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“The Poor Little Newsboy,” written four years later, shares many similarities to “The Poor Little Newsgirl”: dead fathers, ill mothers, selling papers in bad weather to support them as best they can, an ending full of pathos.

“The Poor Little Newsboy”
1886, by T. B. Harms & Co.

‘Twas a wee little boy trudging on thro’ the night,
He ne’er stopped his work, tho’ the tears dimmed his sight;
He sobbed out aloud as onward he went:
I’ve not sold a paper, I have not a cent!
His father was dead, his mother was ill,
And this little child was at work with a will;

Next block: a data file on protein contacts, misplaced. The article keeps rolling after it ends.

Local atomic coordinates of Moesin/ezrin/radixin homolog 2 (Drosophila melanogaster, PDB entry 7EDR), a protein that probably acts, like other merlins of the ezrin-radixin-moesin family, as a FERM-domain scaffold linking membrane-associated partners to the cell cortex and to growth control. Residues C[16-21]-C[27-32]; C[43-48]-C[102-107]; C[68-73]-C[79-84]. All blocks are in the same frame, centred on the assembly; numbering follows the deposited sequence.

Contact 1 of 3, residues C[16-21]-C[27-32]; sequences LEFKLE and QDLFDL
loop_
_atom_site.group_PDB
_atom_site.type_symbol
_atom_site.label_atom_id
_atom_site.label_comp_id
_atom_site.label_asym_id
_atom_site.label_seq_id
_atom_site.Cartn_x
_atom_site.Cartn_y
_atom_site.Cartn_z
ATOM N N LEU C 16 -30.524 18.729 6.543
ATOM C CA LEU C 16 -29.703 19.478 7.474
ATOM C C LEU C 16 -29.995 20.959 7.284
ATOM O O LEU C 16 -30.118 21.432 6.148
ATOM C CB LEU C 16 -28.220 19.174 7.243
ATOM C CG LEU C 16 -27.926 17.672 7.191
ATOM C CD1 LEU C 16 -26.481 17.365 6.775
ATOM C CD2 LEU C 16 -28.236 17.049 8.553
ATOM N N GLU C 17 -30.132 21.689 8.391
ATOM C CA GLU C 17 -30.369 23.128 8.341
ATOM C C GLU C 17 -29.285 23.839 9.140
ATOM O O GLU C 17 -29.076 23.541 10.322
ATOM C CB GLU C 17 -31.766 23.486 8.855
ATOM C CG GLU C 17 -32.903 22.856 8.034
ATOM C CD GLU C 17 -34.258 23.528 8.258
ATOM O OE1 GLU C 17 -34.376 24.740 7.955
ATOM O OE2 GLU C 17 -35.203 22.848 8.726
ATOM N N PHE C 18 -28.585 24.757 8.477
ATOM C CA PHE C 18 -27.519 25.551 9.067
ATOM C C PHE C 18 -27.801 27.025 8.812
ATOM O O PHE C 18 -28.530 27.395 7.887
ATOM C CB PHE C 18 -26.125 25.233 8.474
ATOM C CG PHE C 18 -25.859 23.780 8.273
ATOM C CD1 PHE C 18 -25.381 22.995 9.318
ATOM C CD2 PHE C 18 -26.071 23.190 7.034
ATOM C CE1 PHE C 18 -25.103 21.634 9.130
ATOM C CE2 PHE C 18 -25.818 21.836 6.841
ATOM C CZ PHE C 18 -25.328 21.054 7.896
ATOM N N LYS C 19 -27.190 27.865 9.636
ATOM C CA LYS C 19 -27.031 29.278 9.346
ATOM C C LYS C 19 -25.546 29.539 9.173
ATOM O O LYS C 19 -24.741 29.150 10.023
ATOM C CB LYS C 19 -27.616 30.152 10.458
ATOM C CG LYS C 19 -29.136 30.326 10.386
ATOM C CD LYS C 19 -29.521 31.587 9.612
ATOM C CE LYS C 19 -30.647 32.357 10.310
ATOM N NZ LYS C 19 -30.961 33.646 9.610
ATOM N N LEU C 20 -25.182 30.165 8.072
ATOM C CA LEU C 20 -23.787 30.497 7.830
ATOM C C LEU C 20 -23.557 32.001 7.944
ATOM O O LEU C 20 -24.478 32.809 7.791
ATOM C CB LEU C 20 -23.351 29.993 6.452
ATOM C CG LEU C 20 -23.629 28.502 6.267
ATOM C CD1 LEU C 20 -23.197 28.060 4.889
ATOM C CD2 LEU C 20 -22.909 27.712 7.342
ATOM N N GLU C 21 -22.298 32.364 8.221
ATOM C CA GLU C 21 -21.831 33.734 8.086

To keep her from starving, and lest she should die,
He choked back his sobs and again came the cry:

Chronicle, Telegram, Star, or News,
The latest edition of each if you choose;
Some for a penney, and some for two,
So buy one, I’ll thank you so much if you do.

So crying the news thro’ the cold and the sleet,
He hears not the team dashing wild down the street;
A crash and a moan, and the little boy brave
Lies dying while striving his mother to save.
They carry him back midst darkness and gloom,
To his mother alone in the bare attic room,
And all thro’ the night in his anguish and pain,
Rings out the clear voice still again and again: